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Reinforcements for D.C. EMS after heavy early week call volume

D.C. police found a man with a gunshot wound in the arm inside a residence in the 4300 block of 3rd Street SE onTuesday afternoon, officials said.

Unfortunately, such an attack is not all that uncommon in that stretch of the city -- which sits blocks from the South Capitol Street corner where nine people were shot last week.

What was unusual, however, was that no D.C. ambulance was available to transport the man to a hospital. He was treated by medics from a city fire engine, D.C. Fire and Emergency Services officials acknowledged.

The reason? D.C. medic units have been extremely busy so far this week, according to Pete Piringer, a D.C. Fire and EMS spokesman.

"It is not unheard of, but it is somewhat extraordinary," said Piringer during a telephone interview Tuesday night.

In response, officials are deploying an additional six ambulance crews during peak times on Wednesday, Piringer said.

During the first two days of this week, city EMS units were inundated with about 300 calls for service between the hours of 10 a.m. and 6 p.m., Piringer said. Typically, medic units handle 425 to 450 in 24-hour period on those days, he said.

Officials expected heavy work on Monday, Piringer said, with the city flooded by tourists, families attending the White House Easter Egg Roll, Washington Capitals fans heading to the Verizon Center and Washington Nationals patrons at opening day of the baseball season.

However, Tuesday's problems were as unexpected as the hot weather that hit the region.

Early analysis doesn't point to one specific issue that spiked calls for service, Piringer said, though "we seemed to have a bit of increase in heat exhaustion, dehydration, asthma and fainting spells."

As for the Southeast shooting victim, the fire engine medic -- about 20 fire engines have medics assigned to them -- treated the man at the scene and loaded him on the fire engine for transport to a hospital. A few blocks into the trip an ambulance met the fire engine and took the man for treatment, Piringer said.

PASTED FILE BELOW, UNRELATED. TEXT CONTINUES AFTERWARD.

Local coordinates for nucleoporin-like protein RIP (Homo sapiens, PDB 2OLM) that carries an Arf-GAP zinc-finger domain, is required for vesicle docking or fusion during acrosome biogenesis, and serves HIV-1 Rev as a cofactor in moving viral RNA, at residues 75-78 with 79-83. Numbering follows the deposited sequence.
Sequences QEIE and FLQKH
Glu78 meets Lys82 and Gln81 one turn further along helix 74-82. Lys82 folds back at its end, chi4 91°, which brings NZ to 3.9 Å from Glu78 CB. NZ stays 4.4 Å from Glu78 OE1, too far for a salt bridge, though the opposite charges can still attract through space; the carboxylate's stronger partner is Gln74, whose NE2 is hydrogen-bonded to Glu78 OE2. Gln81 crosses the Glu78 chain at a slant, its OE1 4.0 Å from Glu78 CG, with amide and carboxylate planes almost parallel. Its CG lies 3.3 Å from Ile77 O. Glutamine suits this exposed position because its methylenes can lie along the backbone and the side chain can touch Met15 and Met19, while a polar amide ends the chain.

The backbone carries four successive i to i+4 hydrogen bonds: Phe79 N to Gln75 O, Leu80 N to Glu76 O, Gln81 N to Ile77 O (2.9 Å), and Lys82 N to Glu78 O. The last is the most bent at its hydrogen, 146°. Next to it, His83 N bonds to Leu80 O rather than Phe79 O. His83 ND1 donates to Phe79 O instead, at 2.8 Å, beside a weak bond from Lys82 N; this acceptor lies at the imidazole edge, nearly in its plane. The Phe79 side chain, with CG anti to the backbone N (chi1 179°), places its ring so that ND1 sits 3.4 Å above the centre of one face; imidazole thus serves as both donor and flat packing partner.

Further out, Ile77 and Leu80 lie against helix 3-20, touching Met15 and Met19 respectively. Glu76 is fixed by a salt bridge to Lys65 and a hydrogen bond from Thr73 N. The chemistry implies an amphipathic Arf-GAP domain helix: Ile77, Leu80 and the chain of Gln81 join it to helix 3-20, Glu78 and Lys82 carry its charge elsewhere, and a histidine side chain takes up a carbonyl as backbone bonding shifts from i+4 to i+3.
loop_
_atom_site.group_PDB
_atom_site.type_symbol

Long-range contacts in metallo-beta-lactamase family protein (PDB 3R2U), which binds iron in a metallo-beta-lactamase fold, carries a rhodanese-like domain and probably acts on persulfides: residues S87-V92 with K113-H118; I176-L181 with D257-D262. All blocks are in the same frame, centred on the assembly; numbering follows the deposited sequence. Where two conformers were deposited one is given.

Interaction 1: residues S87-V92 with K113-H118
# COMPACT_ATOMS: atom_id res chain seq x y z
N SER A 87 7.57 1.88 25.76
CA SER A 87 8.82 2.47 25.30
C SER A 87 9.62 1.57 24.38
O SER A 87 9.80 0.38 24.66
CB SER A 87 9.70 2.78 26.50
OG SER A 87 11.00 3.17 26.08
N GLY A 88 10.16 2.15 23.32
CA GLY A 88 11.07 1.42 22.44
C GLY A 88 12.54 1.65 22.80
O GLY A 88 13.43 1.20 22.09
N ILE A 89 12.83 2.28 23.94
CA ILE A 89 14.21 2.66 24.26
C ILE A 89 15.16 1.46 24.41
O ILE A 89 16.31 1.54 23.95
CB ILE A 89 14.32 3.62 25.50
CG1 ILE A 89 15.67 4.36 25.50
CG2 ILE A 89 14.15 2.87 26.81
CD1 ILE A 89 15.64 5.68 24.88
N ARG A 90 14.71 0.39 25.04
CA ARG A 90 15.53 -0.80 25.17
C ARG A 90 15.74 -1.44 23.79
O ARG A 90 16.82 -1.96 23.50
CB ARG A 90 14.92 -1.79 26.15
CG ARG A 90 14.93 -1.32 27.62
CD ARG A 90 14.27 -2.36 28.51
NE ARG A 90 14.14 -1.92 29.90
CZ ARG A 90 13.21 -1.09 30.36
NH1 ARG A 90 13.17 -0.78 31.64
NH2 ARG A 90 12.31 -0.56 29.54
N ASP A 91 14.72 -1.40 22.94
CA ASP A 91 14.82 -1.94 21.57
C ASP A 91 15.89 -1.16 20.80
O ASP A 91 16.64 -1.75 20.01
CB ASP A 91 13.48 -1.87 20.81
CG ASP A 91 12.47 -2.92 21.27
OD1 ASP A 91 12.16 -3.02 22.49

-- Clarence Williams

By Clarence Williams  |  April 7, 2010; 8:32 AM ET
Categories:  Clarence Williams , Emergencies & Rescues , The District  
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Wow! Did he get to ride on the hose bed?

Posted by: ksu499 | April 7, 2010 1:22 PM | Report abuse

The idea of placing the majority of your paramedic resources on non-transport vehicles to achieve questionable responds times, as you can imagine, can directly impact patient outcome. ALS and BLS transport ambulances should be staffed by medical personnel assigned, not for 3-4 month tours, but FULL TIME and the experiment known as Dual Role Cross training should be put to rest as many urban high run volume jurisdictions are deciding to do. This type of system has become expensive and unsustainable.

Posted by: kendu256 | April 7, 2010 3:25 PM | Report abuse

Perhaps they use this time-honored EMS tradition -- "Gunshot wound is in your arm, right? Good. How about your legs? Anything wrong with them? No? Good. Walk over to that police car and they'll drive you to the hospital."

Posted by: sheehanjc | April 7, 2010 4:28 PM | Report abuse

It is unbeliavable that this could happen. Although this is a busy time of year, it is not unheard of, and I don't recall there being a problem with Cherry Blossome festival, baseball games, etc. last year. Instead of taking everything at face value, check and see if all the ambulances and medic transport units were in service that day. I'll bet you'll see that there was some sort of logistical problem that the administration is hiding.

Posted by: tacard1 | April 8, 2010 4:27 PM | Report abuse

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